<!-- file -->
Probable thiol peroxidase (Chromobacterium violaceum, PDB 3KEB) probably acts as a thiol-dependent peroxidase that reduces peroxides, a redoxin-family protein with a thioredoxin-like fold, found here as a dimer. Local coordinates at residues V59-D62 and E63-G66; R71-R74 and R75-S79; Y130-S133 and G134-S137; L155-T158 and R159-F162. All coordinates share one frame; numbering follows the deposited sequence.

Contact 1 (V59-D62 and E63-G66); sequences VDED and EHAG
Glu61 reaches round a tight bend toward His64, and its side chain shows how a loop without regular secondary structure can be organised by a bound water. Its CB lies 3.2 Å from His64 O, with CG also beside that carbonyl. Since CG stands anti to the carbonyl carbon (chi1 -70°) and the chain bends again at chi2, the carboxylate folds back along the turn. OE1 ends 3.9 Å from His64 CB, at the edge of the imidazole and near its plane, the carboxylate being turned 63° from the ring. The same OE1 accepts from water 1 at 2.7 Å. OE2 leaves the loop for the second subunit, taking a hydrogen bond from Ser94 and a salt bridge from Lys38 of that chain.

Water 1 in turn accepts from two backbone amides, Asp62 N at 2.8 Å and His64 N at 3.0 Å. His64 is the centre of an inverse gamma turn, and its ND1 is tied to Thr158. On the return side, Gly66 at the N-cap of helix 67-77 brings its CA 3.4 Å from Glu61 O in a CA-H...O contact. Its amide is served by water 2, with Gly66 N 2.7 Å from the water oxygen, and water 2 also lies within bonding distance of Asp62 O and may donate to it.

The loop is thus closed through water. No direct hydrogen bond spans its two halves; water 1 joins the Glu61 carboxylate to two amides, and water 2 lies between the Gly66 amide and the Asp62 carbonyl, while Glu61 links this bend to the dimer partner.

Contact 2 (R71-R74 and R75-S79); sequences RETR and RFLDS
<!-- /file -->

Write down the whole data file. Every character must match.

Probable thiol peroxidase (Chromobacterium violaceum, PDB 3KEB) probably acts as a thiol-dependent peroxidase that reduces peroxides, a redoxin-family protein with a thioredoxin-like fold, found here as a dimer. Local coordinates at residues V59-D62 and E63-G66; R71-R74 and R75-S79; Y130-S133 and G134-S137; L155-T158 and R159-F162. All coordinates share one frame; numbering follows the deposited sequence.

Contact 1 (V59-D62 and E63-G66); sequences VDED and EHAG
Glu61 reaches round a tight bend toward His64, and its side chain shows how a loop without regular secondary structure can be organised by a bound water. Its CB lies 3.2 Å from His64 O, with CG also beside that carbonyl. Since CG stands anti to the carbonyl carbon (chi1 -70°) and the chain bends again at chi2, the carboxylate folds back along the turn. OE1 ends 3.9 Å from His64 CB, at the edge of the imidazole and near its plane, the carboxylate being turned 63° from the ring. The same OE1 accepts from water 1 at 2.7 Å. OE2 leaves the loop for the second subunit, taking a hydrogen bond from Ser94 and a salt bridge from Lys38 of that chain.

Water 1 in turn accepts from two backbone amides, Asp62 N at 2.8 Å and His64 N at 3.0 Å. His64 is the centre of an inverse gamma turn, and its ND1 is tied to Thr158. On the return side, Gly66 at the N-cap of helix 67-77 brings its CA 3.4 Å from Glu61 O in a CA-H...O contact. Its amide is served by water 2, with Gly66 N 2.7 Å from the water oxygen, and water 2 also lies within bonding distance of Asp62 O and may donate to it.

The loop is thus closed through water. No direct hydrogen bond spans its two halves; water 1 joins the Glu61 carboxylate to two amides, and water 2 lies between the Gly66 amide and the Asp62 carbonyl, while Glu61 links this bend to the dimer partner.

Contact 2 (R71-R74 and R75-S79); sequences RETR and RFLDS